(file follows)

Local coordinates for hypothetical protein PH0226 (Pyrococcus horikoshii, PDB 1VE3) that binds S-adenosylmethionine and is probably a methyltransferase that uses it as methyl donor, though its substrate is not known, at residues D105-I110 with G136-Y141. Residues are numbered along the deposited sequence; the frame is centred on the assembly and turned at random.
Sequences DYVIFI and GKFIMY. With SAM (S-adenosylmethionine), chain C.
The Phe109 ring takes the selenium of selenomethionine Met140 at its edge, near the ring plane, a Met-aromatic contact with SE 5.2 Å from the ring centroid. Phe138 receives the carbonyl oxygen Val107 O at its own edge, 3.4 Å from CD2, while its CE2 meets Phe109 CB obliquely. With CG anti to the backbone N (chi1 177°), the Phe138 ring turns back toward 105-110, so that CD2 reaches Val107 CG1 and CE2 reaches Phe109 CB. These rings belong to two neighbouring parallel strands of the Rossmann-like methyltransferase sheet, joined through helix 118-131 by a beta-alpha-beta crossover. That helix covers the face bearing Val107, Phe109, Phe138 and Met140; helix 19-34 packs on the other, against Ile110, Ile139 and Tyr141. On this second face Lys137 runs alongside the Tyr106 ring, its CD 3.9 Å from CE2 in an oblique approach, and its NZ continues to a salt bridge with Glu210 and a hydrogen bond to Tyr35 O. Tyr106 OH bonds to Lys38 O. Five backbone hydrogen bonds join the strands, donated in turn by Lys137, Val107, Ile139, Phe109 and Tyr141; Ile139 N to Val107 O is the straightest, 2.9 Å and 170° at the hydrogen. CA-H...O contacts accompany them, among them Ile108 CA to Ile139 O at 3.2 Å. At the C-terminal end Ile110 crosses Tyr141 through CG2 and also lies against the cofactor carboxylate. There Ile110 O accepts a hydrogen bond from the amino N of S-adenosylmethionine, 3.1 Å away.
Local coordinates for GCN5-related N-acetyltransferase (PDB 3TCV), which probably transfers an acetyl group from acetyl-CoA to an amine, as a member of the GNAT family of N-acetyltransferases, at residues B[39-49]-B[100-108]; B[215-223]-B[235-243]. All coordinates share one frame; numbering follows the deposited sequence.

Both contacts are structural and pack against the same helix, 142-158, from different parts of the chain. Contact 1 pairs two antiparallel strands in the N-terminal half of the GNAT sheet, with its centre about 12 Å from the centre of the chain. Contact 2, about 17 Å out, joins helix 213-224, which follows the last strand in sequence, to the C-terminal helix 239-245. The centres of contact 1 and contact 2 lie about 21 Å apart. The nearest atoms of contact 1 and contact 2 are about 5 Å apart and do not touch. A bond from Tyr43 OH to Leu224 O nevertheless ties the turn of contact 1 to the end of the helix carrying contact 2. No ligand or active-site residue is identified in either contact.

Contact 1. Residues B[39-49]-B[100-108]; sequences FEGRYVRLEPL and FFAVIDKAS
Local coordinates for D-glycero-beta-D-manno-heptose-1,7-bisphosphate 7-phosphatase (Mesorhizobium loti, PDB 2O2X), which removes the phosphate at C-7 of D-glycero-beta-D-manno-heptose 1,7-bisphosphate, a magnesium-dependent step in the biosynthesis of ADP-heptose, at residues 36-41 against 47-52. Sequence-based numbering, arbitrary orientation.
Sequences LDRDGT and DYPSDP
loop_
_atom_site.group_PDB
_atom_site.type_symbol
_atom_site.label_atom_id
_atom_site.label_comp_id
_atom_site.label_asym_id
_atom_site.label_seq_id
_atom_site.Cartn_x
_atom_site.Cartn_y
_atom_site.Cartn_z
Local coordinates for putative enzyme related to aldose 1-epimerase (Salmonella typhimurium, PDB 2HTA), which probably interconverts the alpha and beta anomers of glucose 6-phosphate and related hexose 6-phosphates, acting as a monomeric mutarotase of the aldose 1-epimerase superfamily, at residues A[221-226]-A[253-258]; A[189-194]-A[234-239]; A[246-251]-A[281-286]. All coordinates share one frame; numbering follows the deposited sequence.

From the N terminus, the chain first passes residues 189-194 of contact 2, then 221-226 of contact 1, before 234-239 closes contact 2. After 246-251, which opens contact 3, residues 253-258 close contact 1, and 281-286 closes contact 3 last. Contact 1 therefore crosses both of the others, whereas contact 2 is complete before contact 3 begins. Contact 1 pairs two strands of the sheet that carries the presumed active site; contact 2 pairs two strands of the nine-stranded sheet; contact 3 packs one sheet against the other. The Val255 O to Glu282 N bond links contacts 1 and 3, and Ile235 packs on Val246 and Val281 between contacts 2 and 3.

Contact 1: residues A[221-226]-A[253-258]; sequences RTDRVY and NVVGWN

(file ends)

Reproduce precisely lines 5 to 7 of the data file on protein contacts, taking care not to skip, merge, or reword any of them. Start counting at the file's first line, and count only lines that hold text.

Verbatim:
Both contacts are structural and pack against the same helix, 142-158, from different parts of the chain. Contact 1 pairs two antiparallel strands in the N-terminal half of the GNAT sheet, with its centre about 12 Å from the centre of the chain. Contact 2, about 17 Å out, joins helix 213-224, which follows the last strand in sequence, to the C-terminal helix 239-245. The centres of contact 1 and contact 2 lie about 21 Å apart. The nearest atoms of contact 1 and contact 2 are about 5 Å apart and do not touch. A bond from Tyr43 OH to Leu224 O nevertheless ties the turn of contact 1 to the end of the helix carrying contact 2. No ligand or active-site residue is identified in either contact.

Contact 1. Residues B[39-49]-B[100-108]; sequences FEGRYVRLEPL and FFAVIDKAS
Local coordinates for D-glycero-beta-D-manno-heptose-1,7-bisphosphate 7-phosphatase (Mesorhizobium loti, PDB 2O2X), which removes the phosphate at C-7 of D-glycero-beta-D-manno-heptose 1,7-bisphosphate, a magnesium-dependent step in the biosynthesis of ADP-heptose, at residues 36-41 against 47-52. Sequence-based numbering, arbitrary orientation.